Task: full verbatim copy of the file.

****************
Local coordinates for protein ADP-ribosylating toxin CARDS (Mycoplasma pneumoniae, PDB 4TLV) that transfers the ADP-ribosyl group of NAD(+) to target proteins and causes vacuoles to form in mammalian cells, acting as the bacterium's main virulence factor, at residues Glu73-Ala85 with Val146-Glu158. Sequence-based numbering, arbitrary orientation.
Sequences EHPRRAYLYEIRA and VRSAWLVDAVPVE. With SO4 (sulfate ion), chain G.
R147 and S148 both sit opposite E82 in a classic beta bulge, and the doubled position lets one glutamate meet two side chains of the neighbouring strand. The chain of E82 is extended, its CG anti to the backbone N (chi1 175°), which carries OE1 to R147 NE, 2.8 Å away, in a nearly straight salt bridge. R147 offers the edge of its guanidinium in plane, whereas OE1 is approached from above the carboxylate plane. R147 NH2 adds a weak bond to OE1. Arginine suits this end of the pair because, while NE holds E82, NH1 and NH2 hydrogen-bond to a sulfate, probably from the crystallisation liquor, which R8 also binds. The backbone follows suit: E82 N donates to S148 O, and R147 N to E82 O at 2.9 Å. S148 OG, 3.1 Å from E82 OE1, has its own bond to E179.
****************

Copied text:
Local coordinates for protein ADP-ribosylating toxin CARDS (Mycoplasma pneumoniae, PDB 4TLV) that transfers the ADP-ribosyl group of NAD(+) to target proteins and causes vacuoles to form in mammalian cells, acting as the bacterium's main virulence factor, at residues Glu73-Ala85 with Val146-Glu158. Sequence-based numbering, arbitrary orientation.
Sequences EHPRRAYLYEIRA and VRSAWLVDAVPVE. With SO4 (sulfate ion), chain G.
R147 and S148 both sit opposite E82 in a classic beta bulge, and the doubled position lets one glutamate meet two side chains of the neighbouring strand. The chain of E82 is extended, its CG anti to the backbone N (chi1 175°), which carries OE1 to R147 NE, 2.8 Å away, in a nearly straight salt bridge. R147 offers the edge of its guanidinium in plane, whereas OE1 is approached from above the carboxylate plane. R147 NH2 adds a weak bond to OE1. Arginine suits this end of the pair because, while NE holds E82, NH1 and NH2 hydrogen-bond to a sulfate, probably from the crystallisation liquor, which R8 also binds. The backbone follows suit: E82 N donates to S148 O, and R147 N to E82 O at 2.9 Å. S148 OG, 3.1 Å from E82 OE1, has its own bond to E179.